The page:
Massachusetts CARES: The Commonwealth Implements the CARES Act’s Unemployment Benefits

On Thursday, April 9, 2020, Massachusetts Governor Charlie Baker’s administration announced the partial implementation of unemployment benefits in accordance with the federal Coronavirus Aid, Relief, and Economic Security Act (CARES Act).

The Massachusetts Department of Unemployment Assistance (DUA) has issued guidance on the Commonwealth’s implementation of the CARES Act and is rolling out three new public benefit programs: Federal Pandemic Unemployment Compensation; Pandemic Unemployment Assistance; and Pandemic Emergency Unemployment Compensation. The goals of the three programs are to expand unemployment eligibility, to increase weekly benefits for claimants temporarily, and to allow additional categories of people to claim unemployment benefits.

Federal Pandemic Unemployment Compensation (FPUC)

The FPUC program will provide additional assistance – a flat $600 per week – to individuals who collect unemployment benefits through 1) the Commonwealth’s regular unemployment compensation program; 2) the Pandemic Emergency Unemployment Compensation program; 3) the Pandemic Unemployment Assistance program; 4) the Extended Benefits program; 5) the Trade Readjustment Act; or 6) the Disaster Unemployment Assistance program.

The DUA has already begun implementing the FPUC program for claimants applying for benefits through the Commonwealth’s regular unemployment program, and for these claimants, the additional $600 per week will begin immediately. Claimants applying for benefits through other channels (e.g., Pandemic Emergency Unemployment Compensation, Pandemic Unemployment Assistance, etc.) will receive benefits as soon as their claims are processed and they are determined eligible.

Benefits under the FPUC program will be applied retroactively to March 29, 2020, and will continue until July 31, 2020.  Notably, the $600 is given all eligible beneficiaries regardless of how much they are receiving in benefits, and does not decrease or prorate based on a person’s average weekly wage.

Pandemic Unemployment Assistance (PUA)

The PUA program provides up to 39 weeks of unemployment assistance to gig economy workers, independent contractors, self-employed individuals, and others who may not qualify for unemployment compensation under the Commonwealth’s laws or other federal laws. Claimants may file PUA claims through a system built by a third-party vendor, not directly through Massachusetts’ Unemployment Insurance Online System, and can begin submitting PUA claims through that system on or around April 30, 2020.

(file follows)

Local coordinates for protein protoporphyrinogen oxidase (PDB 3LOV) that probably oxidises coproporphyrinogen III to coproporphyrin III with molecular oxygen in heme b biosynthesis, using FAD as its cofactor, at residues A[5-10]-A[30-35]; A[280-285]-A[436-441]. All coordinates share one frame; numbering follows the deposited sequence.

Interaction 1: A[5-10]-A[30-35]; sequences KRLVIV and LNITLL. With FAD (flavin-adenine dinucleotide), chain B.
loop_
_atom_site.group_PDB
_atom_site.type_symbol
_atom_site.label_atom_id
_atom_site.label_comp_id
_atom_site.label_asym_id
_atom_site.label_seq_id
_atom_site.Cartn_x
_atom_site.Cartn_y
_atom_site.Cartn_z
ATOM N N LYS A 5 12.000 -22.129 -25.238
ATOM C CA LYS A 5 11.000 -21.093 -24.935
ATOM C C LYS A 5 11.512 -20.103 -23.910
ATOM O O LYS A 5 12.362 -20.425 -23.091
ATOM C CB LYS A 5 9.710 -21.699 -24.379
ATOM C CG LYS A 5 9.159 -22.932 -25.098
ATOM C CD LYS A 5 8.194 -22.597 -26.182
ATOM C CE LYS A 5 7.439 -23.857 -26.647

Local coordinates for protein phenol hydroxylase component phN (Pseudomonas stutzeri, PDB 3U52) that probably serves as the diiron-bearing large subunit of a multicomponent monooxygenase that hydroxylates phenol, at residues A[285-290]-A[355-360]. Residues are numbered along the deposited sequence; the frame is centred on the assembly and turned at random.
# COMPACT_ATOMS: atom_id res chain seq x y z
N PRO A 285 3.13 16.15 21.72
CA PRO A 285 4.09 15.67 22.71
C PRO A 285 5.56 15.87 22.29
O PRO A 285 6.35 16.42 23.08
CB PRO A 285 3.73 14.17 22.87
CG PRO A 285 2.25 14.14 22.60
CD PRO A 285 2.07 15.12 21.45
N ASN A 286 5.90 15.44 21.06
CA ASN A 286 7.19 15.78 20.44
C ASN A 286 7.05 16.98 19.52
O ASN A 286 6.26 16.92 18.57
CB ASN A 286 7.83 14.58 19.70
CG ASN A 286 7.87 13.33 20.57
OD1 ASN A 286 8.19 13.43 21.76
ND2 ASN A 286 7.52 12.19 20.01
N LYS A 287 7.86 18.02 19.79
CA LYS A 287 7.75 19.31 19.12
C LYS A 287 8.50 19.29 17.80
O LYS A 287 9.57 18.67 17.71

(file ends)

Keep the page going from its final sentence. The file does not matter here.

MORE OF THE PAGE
Benefits under the PUA program will be applied retroactively to February 2, 2020, or to the first week the claimant was unable to work as a result of COVID-19, whichever date is later. The program will continue until the week ending December 26, 2020.

Pandemic Emergency Unemployment Compensation (PEUC)

The PEUC program provides up to 13 weeks of unemployment benefits to individuals who have already exhausted their previous unemployment benefits. The first week a claimant can be compensated on this benefit is the week beginning March 29, 2020, and the last payable week is the week ending December 26, 2020. Presently, the DUA is awaiting additional federal guidance on how to implement and administer this program, and as such, PEUC benefits are not yet available.


The DUA’s guidance provides employers a detailed view of the new options available to displaced employees and to other workers.  Because there is no precedent for benefits under the DUA’s new programs, it remains to be seen how claims will be processed through the lens of the new programs and how claims will be scrutinized by the DUA.

Note that this does not change Massachusetts employers’ obligations, which include providing the “How to Apply for Unemployment Insurance Benefits” document (Form 0590A) to all separated and furloughed employees, and timely and fully responding to inquiries from the DUA.

Information contained in this publication is intended for informational purposes only and does not constitute legal advice or opinion, nor is it a substitute for the professional judgment of an attorney.